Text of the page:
Sören Schoppmeier

PhD Candidate

Lansstraße 5-9
14195 Berlin


Since 2015 Doctoral Candidate at the Graduate School of North American Studies, Freie Universität Berlin
2012-2014 MA in American Studies, Universität Leipzig
2008-2011 BA in English and History, Leibniz Universität Hannover
2010 University of Nebraska—Lincoln

Research Interests:

  • Popular Culture
  • Game Studies
  • American (Cultural) History
  • 20th- and 21st-Century American Literature

Playing America(n): Negotiations of American Culture in Open-World Video Games (working title)

What happens when we play American in contemporary open-world video games? This question lies at the heart of this dissertation. The project can be understood as an effort to productively marry theories, methodologies, and research interests from the field of Game Studies with those of American Cultural Studies in order to illuminate the functioning of video games in the broader assemblage of American culture, focusing on so-called open-world games. Three preliminary working theses run through this dissertation, informing and driving its research questions:

  • Utilizing specific affordances of the open-world form, such as a high degree of player freedom, the workings of ‘living,’ ambient worlds, and a pervasive exposure to expressive processes, video games like those of the Watch Dogs, Grand Theft Auto, and Fallout series effectively involve players in defining characteristics of American life in the twenty-first century through the interaction of their procedural and fictional components during play.
  • These games are as much products of a distinctively American culture, composed of an ecology of popular media, political discourses, technological developments, and societal dynamics, as they are themselves producers of particular versions of ‘America’ that bring to the fore some of the processes underlying both American self-understandings and American predicaments.
  • When playing American in these games, the player performs a distinct, game-specific hybrid identity, which leads to a constant negotiation of the player’s identity in relation to the ‘America’ created in the game at play; this negotiation is unique for each player but always cued by the dispositions of a particular game, which are the same for every player.

Through a theorization of the open-world form followed by several case studies of particular video games, I want to shed light on what exactly it is that happens when players play American in these games.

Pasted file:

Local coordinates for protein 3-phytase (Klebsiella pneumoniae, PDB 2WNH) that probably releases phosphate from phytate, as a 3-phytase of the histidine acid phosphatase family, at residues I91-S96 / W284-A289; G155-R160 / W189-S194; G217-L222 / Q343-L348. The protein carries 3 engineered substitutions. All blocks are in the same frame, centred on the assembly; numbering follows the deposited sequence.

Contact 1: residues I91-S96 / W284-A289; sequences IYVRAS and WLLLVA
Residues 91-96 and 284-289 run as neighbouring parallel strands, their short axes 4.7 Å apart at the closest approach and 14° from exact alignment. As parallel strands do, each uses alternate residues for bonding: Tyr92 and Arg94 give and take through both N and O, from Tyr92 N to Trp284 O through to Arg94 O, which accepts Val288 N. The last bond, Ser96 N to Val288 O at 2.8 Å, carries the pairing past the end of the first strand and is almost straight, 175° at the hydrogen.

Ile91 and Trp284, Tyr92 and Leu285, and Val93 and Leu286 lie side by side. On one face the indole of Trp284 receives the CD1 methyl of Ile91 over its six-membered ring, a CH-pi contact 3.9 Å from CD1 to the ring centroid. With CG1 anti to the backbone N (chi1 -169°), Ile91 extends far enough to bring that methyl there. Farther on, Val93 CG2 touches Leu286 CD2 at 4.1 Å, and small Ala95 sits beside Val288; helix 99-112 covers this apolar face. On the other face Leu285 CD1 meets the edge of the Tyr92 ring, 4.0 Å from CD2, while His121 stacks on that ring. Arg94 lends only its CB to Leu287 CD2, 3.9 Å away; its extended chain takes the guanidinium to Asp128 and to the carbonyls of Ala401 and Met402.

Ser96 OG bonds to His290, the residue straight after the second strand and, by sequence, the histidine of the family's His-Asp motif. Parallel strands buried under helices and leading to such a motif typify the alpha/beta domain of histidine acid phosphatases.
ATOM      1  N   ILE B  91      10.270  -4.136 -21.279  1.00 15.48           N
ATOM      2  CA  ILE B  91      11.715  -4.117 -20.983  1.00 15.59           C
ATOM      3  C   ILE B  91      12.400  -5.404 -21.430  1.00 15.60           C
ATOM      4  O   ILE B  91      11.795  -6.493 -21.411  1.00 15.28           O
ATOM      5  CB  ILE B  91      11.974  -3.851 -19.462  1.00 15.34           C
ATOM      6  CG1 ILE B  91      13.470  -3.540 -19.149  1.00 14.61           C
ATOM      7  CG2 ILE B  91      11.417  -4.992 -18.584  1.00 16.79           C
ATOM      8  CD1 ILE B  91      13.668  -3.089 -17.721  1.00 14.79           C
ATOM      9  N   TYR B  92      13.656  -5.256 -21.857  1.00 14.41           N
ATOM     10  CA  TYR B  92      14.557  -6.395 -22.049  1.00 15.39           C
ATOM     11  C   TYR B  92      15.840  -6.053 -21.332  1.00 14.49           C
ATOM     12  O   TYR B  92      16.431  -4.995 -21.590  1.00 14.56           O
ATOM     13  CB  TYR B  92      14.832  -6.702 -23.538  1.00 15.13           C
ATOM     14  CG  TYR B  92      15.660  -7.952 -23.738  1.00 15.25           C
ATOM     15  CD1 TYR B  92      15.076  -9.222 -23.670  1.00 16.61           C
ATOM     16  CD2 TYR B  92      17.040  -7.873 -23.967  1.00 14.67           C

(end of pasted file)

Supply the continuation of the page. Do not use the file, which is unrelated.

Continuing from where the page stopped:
Publications and Conference Presentations

“Control and Coordinate: Video Games as (Fictions of) Management.” Fictions of Management: An International Conference. John F. Kennedy Institute, Freie Universität Berlin. 8-10 Dec. 2016. Presentation. (upcoming)

“Places, Actors, Procedures: Transfictional World-Building in the Video Game Series Grand Theft Auto.” Expanding Universes: Exploring Transmedial and Transfictional Ways of Worldbuilding. Facta Ficta Research Centre, Kraków. 25 Sept. 2016. Presentation.

“Playing with Broadcast: Radio and Television as Ludo-Narrative Devices in the Video Game Series Grand Theft Auto.” Return of the Living-Dead Media: Media Cultures of Persistence, Resistance and Residue. 14th NECS Graduate Workshop. Brandenburg Center for Media Studies, Potsdam. 27 July 2016. Presentation.

“Grand Theft Satire? Framing Ludic Violence and the Problem of Ethical Gameplay in Grand Theft Auto V.” Framing Violence: A Multidisciplinary Symposium on Theorizing Frames. John F. Kennedy Institute, Freie Universität Berlin. 1 July 2016. Presentation.

“Digital Empires, Ludic Neoliberalism, and the ‘Flâneur Electronique’: Urban Visions in Open-World Video Games.” Cityscapes: Media Textualities and Urban Visions. York St. John University. 23 April 2016. Presentation.

“‘Hottentot Barbie’ as a Multicultural Star: The Commodification of Race in Nicki Minaj’s Music Videos.” aspeers: emerging voices in american studies 8 (2015): 49-70. Print.

“The American Myth of the Wilderness in Jack Kerouac’s On the Road, The Dharma Bums, and Desolation Angels.” New Academia 3.2 (2014): n. pag. Interactions Forum. Web.

With Florian Bast et al., eds. aspeers: emerging voices in american studies 7 (2014). Print.

With Florian Bast et al. “Introduction: American Anxieties.” aspeers: emerging voices in american studies 7 (2014): vii-xvi. Print.

“The Return of the Repressed: A Psychoanalytic Reading of Mark Z. Danielewski’s House of Leaves.” Connect the Dots: Structures—Networks—Systems. Student Conference Bayreuth 2014. Universität Bayreuth. 12 January 2014. Presentation.

“The Good, the Bad, and the Alien: Orientalism in Star Wars.” American Wars: Material and Ideological Battlegrounds. 12th Annual Student & Graduate Conference. Humboldt-Universität Berlin, 8 November 2013. Presentation.

With Florian Bast et al., eds. aspeers: emerging voices in american studies 6 (2013). Print.

With Florian Bast et al. “Memories in American Studies.” aspeers: emerging voices in american studies 6 (2013): vii-xxi. Print.

Dahlem Research School
Deutsche Forschungsgemeinschaft